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By Sara Hansard
May 24 — Average premium requests for 2017 for the most popular type of ACA marketplace plans are 16 percent higher in the first nine states to make them public, according to an Avalere Health analysis released May 24.
The 16 percent average increase is for all silver-tier plans, which cover an average of about 70 percent of medical claims. The Avalere analysis was based on premiums for a 50-year-old male nonsmoker.
However, the average increase requested for the lowest-cost silver-tier plans was only 7 percent, and it was 8 percent for the second lowest-cost silver plans, Avalere Senior Vice President Caroline Pearson told Bloomberg BNA May 24.
“Rates are certainly going up more in 2017 than they did in 2016,” but the fact that premium increases are lower for the lowest-cost silver plans “tells you that insurers are still competing aggressively to win enrollment by being the lowest-cost insurer,” she said.
While the nine states that have made rate filings public so far are just an early indication of premium requests, the 2017 rates are being closely watched with the presidential election looming in November when open enrollment takes place. Losses are expected to top $8 billion for the 70 percent of plans that were unprofitable in 2014 and 2015, the first two years the marketplaces were open, and insurers are expected to ask for bigger premiums requests this year to try to become profitable.
“We're expecting that the final rates will come down somewhat, because that generally happens” after insurance regulators review them and grant approvals, Pearson said. In addition, she added, “Most consumers are protected from increases by premium subsidies which cap how much they spend per month.”
Under the ACA, marketplace enrollees with household incomes between 100 percent and 400 percent of the federal poverty level are eligible for premium tax credits to help them pay for coverage, and the subsidies are based on the cost of the second lowest-cost silver tier plan in each marketplace. Of the approximately 8.8 million consumers who were enrolled in ACA marketplace plans at the end of December 2015 about 84 percent, or some 7.4 million consumers, were receiving an advance payment of the premium tax credit averaging $272 per month, the Centers for Medicare & Medicaid Services reported March 11.
The average premium requested for 2017 for a 50-year-old male nonsmoker among all silver plans in the nine states Avalere studied was $521 per month; the average for the lowest-cost silver plan was $411 per month; and the average for the second-lowest-cost silver plan was $431 per month.
The nine jurisdictions that have so far reported all premium requests are the District of Columbia, Indiana, Maryland, Maine, New York, Oregon, Vermont, Virginia and Washington.
The premium requests, for a 50-year-old male nonsmoker, varied widely among the states, from an average 42 percent increase to $540 per month in Oregon to an average 25 percent decrease to $302 per month in New York for the second lowest-cost silver plan, according to the Avalere report.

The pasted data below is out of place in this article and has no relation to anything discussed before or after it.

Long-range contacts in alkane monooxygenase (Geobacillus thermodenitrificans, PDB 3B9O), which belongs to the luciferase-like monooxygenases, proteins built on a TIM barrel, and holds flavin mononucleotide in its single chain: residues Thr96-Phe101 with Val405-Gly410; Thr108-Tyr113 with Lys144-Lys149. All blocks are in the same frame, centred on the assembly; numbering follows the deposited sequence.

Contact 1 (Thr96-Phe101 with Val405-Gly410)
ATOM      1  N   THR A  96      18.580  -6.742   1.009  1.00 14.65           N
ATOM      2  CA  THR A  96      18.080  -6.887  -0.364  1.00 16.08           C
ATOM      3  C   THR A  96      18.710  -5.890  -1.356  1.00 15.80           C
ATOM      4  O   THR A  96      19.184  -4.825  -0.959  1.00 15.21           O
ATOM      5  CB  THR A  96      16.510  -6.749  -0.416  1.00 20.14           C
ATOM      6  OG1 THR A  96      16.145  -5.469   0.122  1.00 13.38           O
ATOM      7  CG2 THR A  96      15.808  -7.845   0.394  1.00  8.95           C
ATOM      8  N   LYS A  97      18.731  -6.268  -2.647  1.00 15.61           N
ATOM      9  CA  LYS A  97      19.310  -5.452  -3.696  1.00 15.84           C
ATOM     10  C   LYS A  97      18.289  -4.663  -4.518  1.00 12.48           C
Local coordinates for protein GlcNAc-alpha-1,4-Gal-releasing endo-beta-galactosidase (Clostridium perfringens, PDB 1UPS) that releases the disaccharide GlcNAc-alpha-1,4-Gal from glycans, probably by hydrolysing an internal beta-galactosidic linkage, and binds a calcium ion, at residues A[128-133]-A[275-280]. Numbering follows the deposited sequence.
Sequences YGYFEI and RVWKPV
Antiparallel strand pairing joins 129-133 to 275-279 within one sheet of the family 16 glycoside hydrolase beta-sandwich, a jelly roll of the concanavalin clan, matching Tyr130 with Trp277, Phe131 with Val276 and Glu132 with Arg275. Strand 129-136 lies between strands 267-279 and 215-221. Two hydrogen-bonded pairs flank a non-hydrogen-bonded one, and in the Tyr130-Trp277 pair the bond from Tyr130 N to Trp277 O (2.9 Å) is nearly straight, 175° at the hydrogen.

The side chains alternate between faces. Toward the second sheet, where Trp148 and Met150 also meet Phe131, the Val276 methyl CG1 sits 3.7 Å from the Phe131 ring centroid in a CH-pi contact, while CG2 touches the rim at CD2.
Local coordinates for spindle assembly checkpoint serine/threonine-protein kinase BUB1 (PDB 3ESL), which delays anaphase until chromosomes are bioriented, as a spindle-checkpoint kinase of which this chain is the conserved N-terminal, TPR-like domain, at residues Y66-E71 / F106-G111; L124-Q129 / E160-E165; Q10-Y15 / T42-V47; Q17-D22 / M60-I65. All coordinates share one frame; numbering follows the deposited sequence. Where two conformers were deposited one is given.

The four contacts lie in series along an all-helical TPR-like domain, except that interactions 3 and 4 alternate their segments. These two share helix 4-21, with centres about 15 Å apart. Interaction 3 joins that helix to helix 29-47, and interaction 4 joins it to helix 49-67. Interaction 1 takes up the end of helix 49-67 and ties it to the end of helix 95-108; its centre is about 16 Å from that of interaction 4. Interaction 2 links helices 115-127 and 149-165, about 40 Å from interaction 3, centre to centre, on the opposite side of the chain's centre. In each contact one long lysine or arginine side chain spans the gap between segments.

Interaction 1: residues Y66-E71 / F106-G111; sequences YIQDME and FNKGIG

Avalere also projected that just over 10 million people will have ACA exchange coverage by the end of 2016, well below initial Congressional Budget Office predictions that 21 million people would be enrolled then. As a result the risk pool is smaller and sicker than many carriers initially assumed, and “premium increases may be necessary to account for the population enrolled and make the market sustainable over time,” it said.
Another report released May 24, written by Urban Institute researchers, found that premiums increased an average of 8 percent from 2015 to 2016 for the lowest-cost silver plans in all 50 states and the District of Columbia. The report found that “the more competitors there are in a market the lower premiums are,” lead author John Holahan told Bloomberg BNA May 24.
Premium changes varied widely—from an average 42 percent increase in Oklahoma to a 12 percent decrease in Indiana, Holahan said. Twenty-six percent of people live in regions where premiums for the lowest-cost silver plan increased more than 15 percent, the report said.
Plans that had lower premium in 2015 than the national average had higher increases in 2016, and plans with higher premiums had lower increases, Holahan said.
In markets with Medicaid managed care plans, such as those offered by Centene Corp. and Molina Healthcare Inc., “both premiums and premium increases were a lot lower,” Holahan said.
In addition, “Provider-sponsored plans were often very competitive and contributed to keeping premiums low,” he said.
Large national carriers, such as Aetna Inc. and UnitedHealth Group Inc., were “sometimes competitive,” Holahan said, but in general they had higher premiums.
United is exiting most ACA markets in 2017 after it announced in January that it expected to lose about $1 billion from its exchange plans in 2015 and 2016.
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The Urban Institute report is at https://www.rwjf.org/en/library/research/2016/05/increases-in-2016-marketplace-nongroup-premiums.html.
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